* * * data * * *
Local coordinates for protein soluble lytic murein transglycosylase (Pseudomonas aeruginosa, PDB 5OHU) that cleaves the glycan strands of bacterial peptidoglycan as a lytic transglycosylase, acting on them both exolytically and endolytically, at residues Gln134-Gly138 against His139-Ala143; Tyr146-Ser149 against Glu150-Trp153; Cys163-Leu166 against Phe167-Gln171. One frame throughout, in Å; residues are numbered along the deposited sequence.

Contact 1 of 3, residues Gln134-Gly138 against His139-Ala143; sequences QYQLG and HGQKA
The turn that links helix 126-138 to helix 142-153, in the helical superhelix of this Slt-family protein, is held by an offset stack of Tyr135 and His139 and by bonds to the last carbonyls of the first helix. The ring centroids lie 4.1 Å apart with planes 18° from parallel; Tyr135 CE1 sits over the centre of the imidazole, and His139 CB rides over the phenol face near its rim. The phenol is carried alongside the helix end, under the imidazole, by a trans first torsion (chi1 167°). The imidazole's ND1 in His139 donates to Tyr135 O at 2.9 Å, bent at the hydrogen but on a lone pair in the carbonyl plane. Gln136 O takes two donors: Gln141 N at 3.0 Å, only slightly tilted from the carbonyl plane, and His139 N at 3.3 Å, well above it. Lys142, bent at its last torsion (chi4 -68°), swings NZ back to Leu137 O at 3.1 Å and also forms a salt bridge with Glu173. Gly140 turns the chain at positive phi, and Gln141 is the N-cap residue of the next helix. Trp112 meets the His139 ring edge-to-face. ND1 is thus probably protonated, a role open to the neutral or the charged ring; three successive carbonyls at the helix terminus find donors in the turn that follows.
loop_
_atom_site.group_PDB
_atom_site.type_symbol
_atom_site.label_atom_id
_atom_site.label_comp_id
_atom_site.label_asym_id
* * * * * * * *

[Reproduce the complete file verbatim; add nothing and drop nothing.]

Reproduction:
Local coordinates for protein soluble lytic murein transglycosylase (Pseudomonas aeruginosa, PDB 5OHU) that cleaves the glycan strands of bacterial peptidoglycan as a lytic transglycosylase, acting on them both exolytically and endolytically, at residues Gln134-Gly138 against His139-Ala143; Tyr146-Ser149 against Glu150-Trp153; Cys163-Leu166 against Phe167-Gln171. One frame throughout, in Å; residues are numbered along the deposited sequence.

Contact 1 of 3, residues Gln134-Gly138 against His139-Ala143; sequences QYQLG and HGQKA
The turn that links helix 126-138 to helix 142-153, in the helical superhelix of this Slt-family protein, is held by an offset stack of Tyr135 and His139 and by bonds to the last carbonyls of the first helix. The ring centroids lie 4.1 Å apart with planes 18° from parallel; Tyr135 CE1 sits over the centre of the imidazole, and His139 CB rides over the phenol face near its rim. The phenol is carried alongside the helix end, under the imidazole, by a trans first torsion (chi1 167°). The imidazole's ND1 in His139 donates to Tyr135 O at 2.9 Å, bent at the hydrogen but on a lone pair in the carbonyl plane. Gln136 O takes two donors: Gln141 N at 3.0 Å, only slightly tilted from the carbonyl plane, and His139 N at 3.3 Å, well above it. Lys142, bent at its last torsion (chi4 -68°), swings NZ back to Leu137 O at 3.1 Å and also forms a salt bridge with Glu173. Gly140 turns the chain at positive phi, and Gln141 is the N-cap residue of the next helix. Trp112 meets the His139 ring edge-to-face. ND1 is thus probably protonated, a role open to the neutral or the charged ring; three successive carbonyls at the helix terminus find donors in the turn that follows.
loop_
_atom_site.group_PDB
_atom_site.type_symbol
_atom_site.label_atom_id
_atom_site.label_comp_id
_atom_site.label_asym_id